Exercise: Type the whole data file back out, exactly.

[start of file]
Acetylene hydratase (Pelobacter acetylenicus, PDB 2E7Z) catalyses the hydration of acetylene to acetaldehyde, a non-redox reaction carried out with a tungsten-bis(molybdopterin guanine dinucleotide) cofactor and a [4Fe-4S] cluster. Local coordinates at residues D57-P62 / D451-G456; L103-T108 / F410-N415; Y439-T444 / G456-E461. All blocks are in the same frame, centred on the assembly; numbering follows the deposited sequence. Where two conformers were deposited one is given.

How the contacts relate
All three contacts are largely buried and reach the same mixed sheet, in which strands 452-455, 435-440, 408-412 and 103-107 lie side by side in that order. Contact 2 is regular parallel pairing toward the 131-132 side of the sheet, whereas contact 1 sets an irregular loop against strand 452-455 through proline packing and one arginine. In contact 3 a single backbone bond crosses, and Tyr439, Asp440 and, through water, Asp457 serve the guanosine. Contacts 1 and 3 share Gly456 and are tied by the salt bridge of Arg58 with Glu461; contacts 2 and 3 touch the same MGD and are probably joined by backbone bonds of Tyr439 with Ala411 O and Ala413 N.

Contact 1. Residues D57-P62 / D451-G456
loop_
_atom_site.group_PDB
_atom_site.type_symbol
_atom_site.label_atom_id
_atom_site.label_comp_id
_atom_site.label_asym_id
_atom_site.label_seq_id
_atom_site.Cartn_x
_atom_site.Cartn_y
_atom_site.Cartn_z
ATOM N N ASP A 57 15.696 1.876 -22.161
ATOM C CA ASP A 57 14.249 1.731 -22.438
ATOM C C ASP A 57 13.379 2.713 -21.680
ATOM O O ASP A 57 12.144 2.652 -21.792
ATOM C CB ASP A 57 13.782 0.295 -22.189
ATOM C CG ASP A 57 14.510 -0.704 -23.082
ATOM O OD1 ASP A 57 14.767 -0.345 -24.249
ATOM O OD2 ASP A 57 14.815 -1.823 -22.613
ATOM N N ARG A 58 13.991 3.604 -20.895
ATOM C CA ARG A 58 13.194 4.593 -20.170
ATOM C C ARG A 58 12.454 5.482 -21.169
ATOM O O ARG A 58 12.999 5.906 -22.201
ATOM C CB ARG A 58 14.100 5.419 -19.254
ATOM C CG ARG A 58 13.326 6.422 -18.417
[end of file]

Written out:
Acetylene hydratase (Pelobacter acetylenicus, PDB 2E7Z) catalyses the hydration of acetylene to acetaldehyde, a non-redox reaction carried out with a tungsten-bis(molybdopterin guanine dinucleotide) cofactor and a [4Fe-4S] cluster. Local coordinates at residues D57-P62 / D451-G456; L103-T108 / F410-N415; Y439-T444 / G456-E461. All blocks are in the same frame, centred on the assembly; numbering follows the deposited sequence. Where two conformers were deposited one is given.

How the contacts relate
All three contacts are largely buried and reach the same mixed sheet, in which strands 452-455, 435-440, 408-412 and 103-107 lie side by side in that order. Contact 2 is regular parallel pairing toward the 131-132 side of the sheet, whereas contact 1 sets an irregular loop against strand 452-455 through proline packing and one arginine. In contact 3 a single backbone bond crosses, and Tyr439, Asp440 and, through water, Asp457 serve the guanosine. Contacts 1 and 3 share Gly456 and are tied by the salt bridge of Arg58 with Glu461; contacts 2 and 3 touch the same MGD and are probably joined by backbone bonds of Tyr439 with Ala411 O and Ala413 N.

Contact 1. Residues D57-P62 / D451-G456
loop_
_atom_site.group_PDB
_atom_site.type_symbol
_atom_site.label_atom_id
_atom_site.label_comp_id
_atom_site.label_asym_id
_atom_site.label_seq_id
_atom_site.Cartn_x
_atom_site.Cartn_y
_atom_site.Cartn_z
ATOM N N ASP A 57 15.696 1.876 -22.161
ATOM C CA ASP A 57 14.249 1.731 -22.438
ATOM C C ASP A 57 13.379 2.713 -21.680
ATOM O O ASP A 57 12.144 2.652 -21.792
ATOM C CB ASP A 57 13.782 0.295 -22.189
ATOM C CG ASP A 57 14.510 -0.704 -23.082
ATOM O OD1 ASP A 57 14.767 -0.345 -24.249
ATOM O OD2 ASP A 57 14.815 -1.823 -22.613
ATOM N N ARG A 58 13.991 3.604 -20.895
ATOM C CA ARG A 58 13.194 4.593 -20.170
ATOM C C ARG A 58 12.454 5.482 -21.169
ATOM O O ARG A 58 12.999 5.906 -22.201
ATOM C CB ARG A 58 14.100 5.419 -19.254
ATOM C CG ARG A 58 13.326 6.422 -18.417